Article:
Studios of Dreams
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The concept of a photo studio today is confined to limited occasions — to get a passport photo or some such thing. The idea that these little studios might be a place where one goes to get photographed standing against a hand-painted backdrop of the Taj Mahal or a train accident, would be alien to nearly all of us. Until not very long ago, however, such old and forgotten studios in the dingy bylanes of nearly every city in the country were the means of livelihood for a number of people.
A Mumbai-based independent filmmaker, Nishtha Jain, in the beginning of 2000, went out exploring such photo studios in various parts of the country for a film she was going to make. This film was completed in 2005 and titled City of Photos. What the film does, as she puts it, is "it explores the little-known ethos of neighbourhood photo studios in Indian cities, discovering entire imaginary worlds in the smallest of spaces". City of Photos has since been screened at a number of festivals around the world following a premiere at the International Documentary Film Festival (IDFA) in Amsterdam, but has never seen a public screening in India.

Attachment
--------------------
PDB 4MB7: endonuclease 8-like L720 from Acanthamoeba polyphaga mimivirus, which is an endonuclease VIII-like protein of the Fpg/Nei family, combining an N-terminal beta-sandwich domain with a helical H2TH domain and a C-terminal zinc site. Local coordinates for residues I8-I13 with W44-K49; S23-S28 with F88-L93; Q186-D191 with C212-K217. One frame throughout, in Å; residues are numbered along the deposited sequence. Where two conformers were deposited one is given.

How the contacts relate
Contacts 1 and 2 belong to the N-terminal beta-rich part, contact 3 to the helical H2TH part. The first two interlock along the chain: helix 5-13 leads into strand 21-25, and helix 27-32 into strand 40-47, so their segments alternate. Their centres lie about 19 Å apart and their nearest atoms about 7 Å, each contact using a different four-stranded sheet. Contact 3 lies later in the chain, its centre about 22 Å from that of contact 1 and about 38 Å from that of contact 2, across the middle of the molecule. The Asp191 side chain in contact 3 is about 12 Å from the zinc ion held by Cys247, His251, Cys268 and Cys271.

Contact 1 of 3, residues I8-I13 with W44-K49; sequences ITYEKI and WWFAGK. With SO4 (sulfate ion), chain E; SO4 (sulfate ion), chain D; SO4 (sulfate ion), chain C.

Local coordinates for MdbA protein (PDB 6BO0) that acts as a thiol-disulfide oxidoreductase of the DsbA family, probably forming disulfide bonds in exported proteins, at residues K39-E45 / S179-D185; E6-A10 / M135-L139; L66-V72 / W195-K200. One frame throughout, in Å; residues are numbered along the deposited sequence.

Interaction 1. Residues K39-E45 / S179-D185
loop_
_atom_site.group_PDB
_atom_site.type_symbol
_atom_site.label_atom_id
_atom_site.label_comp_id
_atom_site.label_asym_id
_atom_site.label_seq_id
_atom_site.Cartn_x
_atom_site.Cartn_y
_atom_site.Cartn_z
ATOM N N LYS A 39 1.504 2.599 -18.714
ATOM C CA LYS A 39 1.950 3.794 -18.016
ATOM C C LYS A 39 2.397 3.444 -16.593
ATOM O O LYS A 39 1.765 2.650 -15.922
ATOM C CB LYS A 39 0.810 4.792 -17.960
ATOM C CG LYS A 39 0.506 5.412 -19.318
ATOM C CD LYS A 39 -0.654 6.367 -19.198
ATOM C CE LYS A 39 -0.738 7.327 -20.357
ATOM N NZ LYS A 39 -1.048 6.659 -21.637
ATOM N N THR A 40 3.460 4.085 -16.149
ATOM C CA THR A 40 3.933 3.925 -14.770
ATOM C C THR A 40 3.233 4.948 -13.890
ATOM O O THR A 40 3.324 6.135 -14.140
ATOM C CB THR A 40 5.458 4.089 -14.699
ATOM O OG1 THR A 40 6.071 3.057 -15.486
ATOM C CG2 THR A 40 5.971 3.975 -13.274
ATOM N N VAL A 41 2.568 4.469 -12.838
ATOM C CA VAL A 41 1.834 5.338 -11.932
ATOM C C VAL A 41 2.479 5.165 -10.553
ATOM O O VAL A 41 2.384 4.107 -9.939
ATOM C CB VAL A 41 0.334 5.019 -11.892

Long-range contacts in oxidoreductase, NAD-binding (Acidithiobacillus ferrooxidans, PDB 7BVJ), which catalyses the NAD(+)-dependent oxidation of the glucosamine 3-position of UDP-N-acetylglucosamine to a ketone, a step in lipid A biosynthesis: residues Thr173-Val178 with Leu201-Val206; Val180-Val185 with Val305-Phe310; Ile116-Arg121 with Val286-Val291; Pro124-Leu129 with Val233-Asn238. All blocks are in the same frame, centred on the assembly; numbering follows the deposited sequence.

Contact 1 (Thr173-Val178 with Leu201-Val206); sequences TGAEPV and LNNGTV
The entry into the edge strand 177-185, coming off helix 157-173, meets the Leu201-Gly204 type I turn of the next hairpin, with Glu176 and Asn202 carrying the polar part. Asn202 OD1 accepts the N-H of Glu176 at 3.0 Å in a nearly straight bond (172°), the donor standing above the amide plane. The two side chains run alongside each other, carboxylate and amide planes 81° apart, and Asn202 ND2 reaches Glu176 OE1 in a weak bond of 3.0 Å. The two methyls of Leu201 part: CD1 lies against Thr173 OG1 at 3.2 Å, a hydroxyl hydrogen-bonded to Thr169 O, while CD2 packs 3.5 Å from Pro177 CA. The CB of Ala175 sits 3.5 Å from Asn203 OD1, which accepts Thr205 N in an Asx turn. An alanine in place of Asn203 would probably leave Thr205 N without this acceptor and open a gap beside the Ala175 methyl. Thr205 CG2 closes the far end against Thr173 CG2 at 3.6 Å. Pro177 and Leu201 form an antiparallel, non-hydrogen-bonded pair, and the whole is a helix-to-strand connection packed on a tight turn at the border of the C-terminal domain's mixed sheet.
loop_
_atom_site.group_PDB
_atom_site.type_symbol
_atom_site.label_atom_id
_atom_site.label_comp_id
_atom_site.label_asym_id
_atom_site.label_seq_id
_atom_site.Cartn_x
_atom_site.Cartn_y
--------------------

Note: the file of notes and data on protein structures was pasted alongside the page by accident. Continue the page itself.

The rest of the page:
Through the stories of the people that feature in the film, Jain manages to explain why people went to these studios and what they wanted from them. The owners of the studios would hire artists to paint large pictures of the Taj Mahal or big green gardens, and customers would then pose in front of these backdrops, transporting themselves to these fantasy lands.
In one scene, a young boy comes into the studio, takes off his shirt and begins to pose. He wants to look like the Bollywood star he idolises. As with every tale in the film, this has an interesting story too. "That was the first day of my shoot and a couple of people had heard that we were going to come there," Jain recalls, adding, "This boy was trying to impress me to be a part of the film."